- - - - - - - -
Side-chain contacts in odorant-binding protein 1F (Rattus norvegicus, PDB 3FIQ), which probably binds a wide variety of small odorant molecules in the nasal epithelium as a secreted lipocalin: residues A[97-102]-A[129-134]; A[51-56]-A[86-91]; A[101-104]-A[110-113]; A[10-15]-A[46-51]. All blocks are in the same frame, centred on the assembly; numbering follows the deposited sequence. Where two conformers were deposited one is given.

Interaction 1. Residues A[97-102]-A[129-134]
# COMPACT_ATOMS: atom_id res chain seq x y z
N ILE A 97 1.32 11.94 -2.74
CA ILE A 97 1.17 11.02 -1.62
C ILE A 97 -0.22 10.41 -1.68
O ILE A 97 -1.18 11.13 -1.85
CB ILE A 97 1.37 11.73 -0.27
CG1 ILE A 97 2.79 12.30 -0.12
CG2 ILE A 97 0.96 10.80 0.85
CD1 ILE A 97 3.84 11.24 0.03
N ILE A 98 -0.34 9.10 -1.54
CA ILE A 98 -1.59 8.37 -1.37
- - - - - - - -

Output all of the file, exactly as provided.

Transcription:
Side-chain contacts in odorant-binding protein 1F (Rattus norvegicus, PDB 3FIQ), which probably binds a wide variety of small odorant molecules in the nasal epithelium as a secreted lipocalin: residues A[97-102]-A[129-134]; A[51-56]-A[86-91]; A[101-104]-A[110-113]; A[10-15]-A[46-51]. All blocks are in the same frame, centred on the assembly; numbering follows the deposited sequence. Where two conformers were deposited one is given.

Interaction 1. Residues A[97-102]-A[129-134]
# COMPACT_ATOMS: atom_id res chain seq x y z
N ILE A 97 1.32 11.94 -2.74
CA ILE A 97 1.17 11.02 -1.62
C ILE A 97 -0.22 10.41 -1.68
O ILE A 97 -1.18 11.13 -1.85
CB ILE A 97 1.37 11.73 -0.27
CG1 ILE A 97 2.79 12.30 -0.12
CG2 ILE A 97 0.96 10.80 0.85
CD1 ILE A 97 3.84 11.24 0.03
N ILE A 98 -0.34 9.10 -1.54
CA ILE A 98 -1.59 8.37 -1.37